# Thread: Prove this log using...

1. ## Prove this log using...

Given that x2 + y2 = 11xy
Show that log [ (x-y)/3 ] = 0.5 (logx +logy)

Similarly,
Give that log [ (x-y)/3 ] = 0.5 (logx +logy)
Show that x2 + y2 = 11xy
I really liked the log unit and understood it, but I was stumped on this question. It was for a test and it keeps bothering me.
What I did was completely wrong, but I will be able to understand it if someone shows the solution.

2. This is a good question. Here's a proof one way...hopefully it'll help you do it in reverse too.

We have x^2 + y^2 = 11xy.
Therefore x^2 - 11xy + y^2 = 0.

Note that (x - y)^2 = x^2 - 2xy + y^2.
Therefore (x - y)^2 = 9xy.

Take logs of both sides:
log((x - y)^2) = log(9xy).
Therefore 2log(x-y) = log(9) + log(x) + log(y).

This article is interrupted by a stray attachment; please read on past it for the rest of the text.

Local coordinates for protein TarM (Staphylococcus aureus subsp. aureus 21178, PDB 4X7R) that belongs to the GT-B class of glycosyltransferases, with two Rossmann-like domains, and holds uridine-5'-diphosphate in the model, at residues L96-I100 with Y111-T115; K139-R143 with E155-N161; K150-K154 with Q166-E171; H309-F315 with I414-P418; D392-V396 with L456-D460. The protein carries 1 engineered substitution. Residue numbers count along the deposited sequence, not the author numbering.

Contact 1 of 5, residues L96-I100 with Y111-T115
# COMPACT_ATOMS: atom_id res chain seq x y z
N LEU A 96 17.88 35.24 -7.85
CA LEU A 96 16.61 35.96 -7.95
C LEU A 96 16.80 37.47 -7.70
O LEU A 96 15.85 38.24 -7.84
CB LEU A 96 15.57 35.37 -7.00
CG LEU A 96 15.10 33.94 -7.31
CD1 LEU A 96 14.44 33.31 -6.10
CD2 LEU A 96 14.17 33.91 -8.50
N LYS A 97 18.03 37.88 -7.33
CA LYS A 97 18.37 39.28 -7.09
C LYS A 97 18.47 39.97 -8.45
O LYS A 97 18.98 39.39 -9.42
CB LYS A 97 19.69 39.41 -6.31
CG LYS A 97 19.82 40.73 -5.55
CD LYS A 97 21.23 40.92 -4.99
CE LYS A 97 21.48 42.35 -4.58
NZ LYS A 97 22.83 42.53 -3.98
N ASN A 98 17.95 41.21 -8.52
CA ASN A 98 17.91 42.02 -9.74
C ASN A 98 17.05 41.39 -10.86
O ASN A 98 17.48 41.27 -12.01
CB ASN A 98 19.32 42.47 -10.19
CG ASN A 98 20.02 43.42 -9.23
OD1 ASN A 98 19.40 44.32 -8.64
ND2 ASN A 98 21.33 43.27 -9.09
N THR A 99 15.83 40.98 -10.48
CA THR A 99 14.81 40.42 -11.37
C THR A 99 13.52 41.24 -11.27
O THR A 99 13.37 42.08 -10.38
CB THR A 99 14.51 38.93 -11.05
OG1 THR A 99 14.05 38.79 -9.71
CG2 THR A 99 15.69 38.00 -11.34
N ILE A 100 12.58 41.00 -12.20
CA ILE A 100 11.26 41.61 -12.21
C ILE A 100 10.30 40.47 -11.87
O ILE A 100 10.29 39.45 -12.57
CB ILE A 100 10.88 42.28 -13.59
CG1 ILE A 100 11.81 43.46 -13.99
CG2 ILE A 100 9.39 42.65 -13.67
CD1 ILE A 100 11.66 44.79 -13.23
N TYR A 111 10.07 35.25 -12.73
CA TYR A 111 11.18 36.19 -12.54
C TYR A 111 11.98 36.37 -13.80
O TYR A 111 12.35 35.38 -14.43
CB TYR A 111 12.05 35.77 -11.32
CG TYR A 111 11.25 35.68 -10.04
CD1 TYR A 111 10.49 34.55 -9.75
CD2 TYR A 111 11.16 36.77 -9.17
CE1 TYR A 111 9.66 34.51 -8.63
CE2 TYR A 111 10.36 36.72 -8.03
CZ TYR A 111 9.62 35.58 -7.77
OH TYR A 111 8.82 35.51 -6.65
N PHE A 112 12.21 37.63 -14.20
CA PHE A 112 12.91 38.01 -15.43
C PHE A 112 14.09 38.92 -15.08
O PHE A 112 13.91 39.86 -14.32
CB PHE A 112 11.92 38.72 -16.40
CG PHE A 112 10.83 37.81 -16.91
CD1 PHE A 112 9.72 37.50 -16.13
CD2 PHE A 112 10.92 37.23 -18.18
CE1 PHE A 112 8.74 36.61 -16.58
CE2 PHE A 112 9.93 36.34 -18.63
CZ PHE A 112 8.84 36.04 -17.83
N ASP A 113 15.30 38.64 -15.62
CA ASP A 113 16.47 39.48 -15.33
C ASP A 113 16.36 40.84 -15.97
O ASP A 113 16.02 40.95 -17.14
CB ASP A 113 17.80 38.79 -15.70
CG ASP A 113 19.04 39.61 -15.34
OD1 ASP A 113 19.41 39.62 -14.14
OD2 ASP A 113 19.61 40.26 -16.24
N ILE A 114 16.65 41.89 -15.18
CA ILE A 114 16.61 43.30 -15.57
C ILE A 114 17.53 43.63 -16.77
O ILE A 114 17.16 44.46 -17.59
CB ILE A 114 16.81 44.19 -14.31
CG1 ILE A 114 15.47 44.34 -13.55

(*) Therefore log(x-y) = 0.5(log(9) + log(x) + log(y)).

Now log((x-y)/3) = log(x-y) - log(3).
Therefore log(x-y) = log((x-y)/3) + log 3.

Putting this into (*):
log((x-y)/3) = -log(3) + 0.5(log(9) + log(x) + log(y)).
Therefore log((x-y)/3) = -log(3) + log(3) + 0.5(log(x) + log(y)).

Done!

Hope this helps.

3. Hello, TN17!

A variation of exambox's solution . . .

$\displaystyle \text{Given that: }\:x^2+ y^2 \:=\: 11xy$

$\displaystyle \text{Show that: }\:\log\left(\dfrac{x-y}{3}\right) \:=\:\frac{1}{2}(\log x + \log y)$

We have: .$\displaystyle x^2 + y^2 \:=\:11xy$

Subtract $\displaystyle 2xy$ from both sides: .$\displaystyle x^2 - 2xy + y^2 \:=\:9xy$

Then we have: .$\displaystyle (x-y)^2 \:=\:(3\sqrt{xy})^2$

Take the positive square root: .$\displaystyle x-y \;=\;3\sqrt{xy} \quad\Rightarrow\quad \dfrac{x-y}{3} \;=\;(xy)^{\frac{1}{2}}$

Take logs: .$\displaystyle \log\left(\dfrac{x-y}{3}\right) \;=\;\log(xy)^{\frac{1}{2}} \;=\;\frac{1}{2}\log(xy)$

Therefore: .$\displaystyle \log\left(\dfrac{x-y}{3}\right) \;=\;\frac{1}{2}(\log x + \log y)$

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### x^2 y^2=11xy

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